“O My servants, I have made oppression unlawful for Me and unlawful for you, so do not commit oppression against one another…”
The Strait of Gibraltar is one of the busiest shipping lanes in the world, with ships passing between the Mediterranean Sea and the Atlantic Ocean.
With each of these voyages, the passengers will have to go past, or even stop at, Gibraltar, which lies at the southwestern corner of Europe, opposite to Morocco where there is no escaping the great big mountain of Gibraltar. However, what does Gibraltar mean and from where does it derive its name? Gibraltar is taken from the Arabic ‘Jabal Tāriq‘ meaning ‘Mountain of Tāriq’—Tāriq Ibn Ziyād.
What was it however that brought this dazzling young Muslim general from Africa to the heart of Europe?
Though there are a number of accounts relating to his ancestry, it is widely believed that Tāriq Ibn Ziyād was born in the tribe of Nafzaw (a Berber tribe in Algeria).
There is no definitive evidence on his ethnic background. What we do know was that he was a Berber. Berbers live in scattered communities across North Africa and West Africa which today includes Morocco, Algeria, Tunisia, Libya, Egypt, Mali, Niger, and Mauretania. You therefore have light skinned as well as darker skinned Berbers. Whether or not Tāriq was black, one thing is for sure; many of his soldiers were depicted with racial connotations in the famous French poem, ‘The Song of Roland’.
Tāriq was a freed slave who, along with his father, is said to have embraced Islām since the days of the famous Muslim General, and liberator of Ifrīqiyah (today North Africa), ‘Uqbah ibn Nāfi’ al-Fihri. Islām entered North Africa through Egypt which was opened by the great companion of the Messenger of Allāh (sallAllāhu ‘alayhi wasallam), ‘Amr bin al-Ās (radiy Allāhu ’anhu). His commander, ‘Uqbah, then continued right across what is now Libya, Tunisia, Algeria and then the furthest west, Morocco. The famous incident here then took place where it is reported that ‘Uqbah continued to gallop his horse past Morocco into the Atlantic Ocean saying:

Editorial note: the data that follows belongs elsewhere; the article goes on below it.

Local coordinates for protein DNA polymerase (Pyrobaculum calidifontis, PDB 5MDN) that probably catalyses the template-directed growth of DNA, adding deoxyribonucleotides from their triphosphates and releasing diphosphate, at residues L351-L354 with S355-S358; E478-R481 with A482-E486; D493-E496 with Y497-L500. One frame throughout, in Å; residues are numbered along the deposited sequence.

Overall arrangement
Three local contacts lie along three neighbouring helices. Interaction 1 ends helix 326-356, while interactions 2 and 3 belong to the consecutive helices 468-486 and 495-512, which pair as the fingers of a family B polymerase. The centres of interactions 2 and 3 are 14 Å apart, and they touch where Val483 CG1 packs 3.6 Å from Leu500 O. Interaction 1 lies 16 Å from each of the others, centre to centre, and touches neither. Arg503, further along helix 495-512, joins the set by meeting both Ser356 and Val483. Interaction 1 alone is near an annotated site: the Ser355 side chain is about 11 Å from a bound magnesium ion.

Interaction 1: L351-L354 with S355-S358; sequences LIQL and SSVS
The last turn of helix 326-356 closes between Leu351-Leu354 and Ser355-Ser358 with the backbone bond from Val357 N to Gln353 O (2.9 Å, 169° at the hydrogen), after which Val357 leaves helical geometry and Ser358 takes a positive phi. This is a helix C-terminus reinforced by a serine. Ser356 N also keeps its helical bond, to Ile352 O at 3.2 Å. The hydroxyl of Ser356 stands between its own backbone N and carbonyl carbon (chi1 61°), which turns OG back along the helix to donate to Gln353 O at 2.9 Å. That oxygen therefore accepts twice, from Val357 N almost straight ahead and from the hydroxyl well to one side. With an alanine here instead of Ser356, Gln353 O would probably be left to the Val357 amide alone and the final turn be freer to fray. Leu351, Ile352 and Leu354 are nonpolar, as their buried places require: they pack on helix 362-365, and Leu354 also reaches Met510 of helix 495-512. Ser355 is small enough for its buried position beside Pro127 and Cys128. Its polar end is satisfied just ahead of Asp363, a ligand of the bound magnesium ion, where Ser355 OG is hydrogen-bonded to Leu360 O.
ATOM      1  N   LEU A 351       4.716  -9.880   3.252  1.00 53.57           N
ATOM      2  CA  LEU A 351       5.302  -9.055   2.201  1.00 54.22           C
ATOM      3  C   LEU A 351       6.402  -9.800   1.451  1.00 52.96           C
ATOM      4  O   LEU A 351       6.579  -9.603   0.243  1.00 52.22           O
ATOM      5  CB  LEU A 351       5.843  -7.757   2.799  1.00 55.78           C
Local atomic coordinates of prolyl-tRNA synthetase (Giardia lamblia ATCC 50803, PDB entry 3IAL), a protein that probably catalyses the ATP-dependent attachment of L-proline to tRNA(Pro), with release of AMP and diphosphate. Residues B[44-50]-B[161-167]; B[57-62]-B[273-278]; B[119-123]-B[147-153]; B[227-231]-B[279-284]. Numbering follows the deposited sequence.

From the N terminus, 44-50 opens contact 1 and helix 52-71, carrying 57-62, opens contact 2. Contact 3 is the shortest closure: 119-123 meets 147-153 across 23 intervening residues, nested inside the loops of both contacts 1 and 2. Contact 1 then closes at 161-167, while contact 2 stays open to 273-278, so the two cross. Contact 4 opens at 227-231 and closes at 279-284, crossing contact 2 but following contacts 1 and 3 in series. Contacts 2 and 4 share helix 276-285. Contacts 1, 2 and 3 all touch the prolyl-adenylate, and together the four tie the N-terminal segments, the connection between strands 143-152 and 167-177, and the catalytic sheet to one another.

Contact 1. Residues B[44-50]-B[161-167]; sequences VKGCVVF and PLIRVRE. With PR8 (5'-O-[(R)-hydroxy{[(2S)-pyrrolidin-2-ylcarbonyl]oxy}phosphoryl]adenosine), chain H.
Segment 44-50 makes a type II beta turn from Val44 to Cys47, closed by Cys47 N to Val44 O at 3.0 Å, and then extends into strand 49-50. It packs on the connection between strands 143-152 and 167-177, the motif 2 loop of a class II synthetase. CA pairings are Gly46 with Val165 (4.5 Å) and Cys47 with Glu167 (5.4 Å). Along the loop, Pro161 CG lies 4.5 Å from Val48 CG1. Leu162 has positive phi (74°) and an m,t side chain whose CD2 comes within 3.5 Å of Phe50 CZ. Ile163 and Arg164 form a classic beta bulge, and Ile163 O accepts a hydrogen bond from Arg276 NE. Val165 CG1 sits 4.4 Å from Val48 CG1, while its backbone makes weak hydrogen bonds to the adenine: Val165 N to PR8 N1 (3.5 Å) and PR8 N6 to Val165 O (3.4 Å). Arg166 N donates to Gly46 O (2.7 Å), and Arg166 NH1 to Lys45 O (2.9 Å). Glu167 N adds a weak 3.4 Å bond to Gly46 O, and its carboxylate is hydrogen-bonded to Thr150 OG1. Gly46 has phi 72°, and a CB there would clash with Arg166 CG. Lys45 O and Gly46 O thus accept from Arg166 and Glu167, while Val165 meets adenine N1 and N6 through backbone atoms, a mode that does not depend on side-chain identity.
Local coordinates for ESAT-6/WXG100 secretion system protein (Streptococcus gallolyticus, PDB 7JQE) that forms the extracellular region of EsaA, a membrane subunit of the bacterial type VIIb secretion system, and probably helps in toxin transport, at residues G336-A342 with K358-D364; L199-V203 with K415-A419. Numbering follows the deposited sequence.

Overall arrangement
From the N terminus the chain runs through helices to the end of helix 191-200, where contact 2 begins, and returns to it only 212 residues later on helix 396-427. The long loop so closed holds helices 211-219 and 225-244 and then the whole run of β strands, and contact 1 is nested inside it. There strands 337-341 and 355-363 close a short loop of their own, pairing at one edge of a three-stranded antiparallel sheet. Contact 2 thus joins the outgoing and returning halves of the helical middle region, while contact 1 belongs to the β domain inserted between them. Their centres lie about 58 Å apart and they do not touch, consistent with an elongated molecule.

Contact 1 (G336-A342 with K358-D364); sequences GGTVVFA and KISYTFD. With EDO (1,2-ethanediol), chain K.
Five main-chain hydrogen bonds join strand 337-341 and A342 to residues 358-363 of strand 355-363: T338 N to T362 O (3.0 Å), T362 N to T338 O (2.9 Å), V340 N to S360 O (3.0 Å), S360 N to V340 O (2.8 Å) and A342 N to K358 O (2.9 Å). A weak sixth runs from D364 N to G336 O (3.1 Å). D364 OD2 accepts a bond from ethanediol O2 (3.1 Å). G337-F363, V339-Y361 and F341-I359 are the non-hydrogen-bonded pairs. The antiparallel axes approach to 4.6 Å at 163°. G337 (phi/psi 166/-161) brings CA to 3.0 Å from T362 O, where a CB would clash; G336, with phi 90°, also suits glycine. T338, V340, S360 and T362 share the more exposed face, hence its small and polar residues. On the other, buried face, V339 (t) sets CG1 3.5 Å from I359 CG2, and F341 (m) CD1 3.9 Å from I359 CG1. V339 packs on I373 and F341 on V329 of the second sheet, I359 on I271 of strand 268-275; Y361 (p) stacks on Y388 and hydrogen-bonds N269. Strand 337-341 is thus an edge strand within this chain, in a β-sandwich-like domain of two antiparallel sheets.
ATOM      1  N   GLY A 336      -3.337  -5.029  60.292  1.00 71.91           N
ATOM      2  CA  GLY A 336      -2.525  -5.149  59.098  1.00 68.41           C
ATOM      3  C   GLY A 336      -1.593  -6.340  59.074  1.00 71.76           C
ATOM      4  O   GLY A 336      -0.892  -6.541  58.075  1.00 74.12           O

“Oh Allāh, had it not been for the sea, I would have continued to gallop with my horse until the entire earth was opened to Islām.”
Tāriq was still a teenager when he joined the Muslim army in North Africa. Despite his young age, he showed great courage and enthusiasm for the faith and for its spread in the hearts of people.
He won the trust of the General, Mūsā ibn Nusair, who appointed him Governor of Tangier at the behest of Khalīfa of the time, Walīd ibn ‘Abd al-Malik.
Mūsā of course was the son of Nusair who was a former Christian and among those taken captive by the Commander of the Muslim army. This was of course the veteran Companion among Muslim soldiers, the ‘Sword of Allāh’ unleashed against the enemies of Islām, Khālid ibn Walīd (radiy Allāhu ’anhu), after Ayn al-Tamr in Persia surrendered to him in 633 (12-15AH). This just shows quite how early in the history of Islām Tāriq featured.
Across the shores in the Iberian Peninsula in what we today know as Spain, the Visigoths (the Goths) had been in power since the early fifth century.
The Goths subscribed to Arianism and became Catholics in the late sixth century during the reign of King Reccared (586–601). During this period, a number of Church councils were held. Church councils usually took place at intervals to decide on matters of immediate concern to local Christians.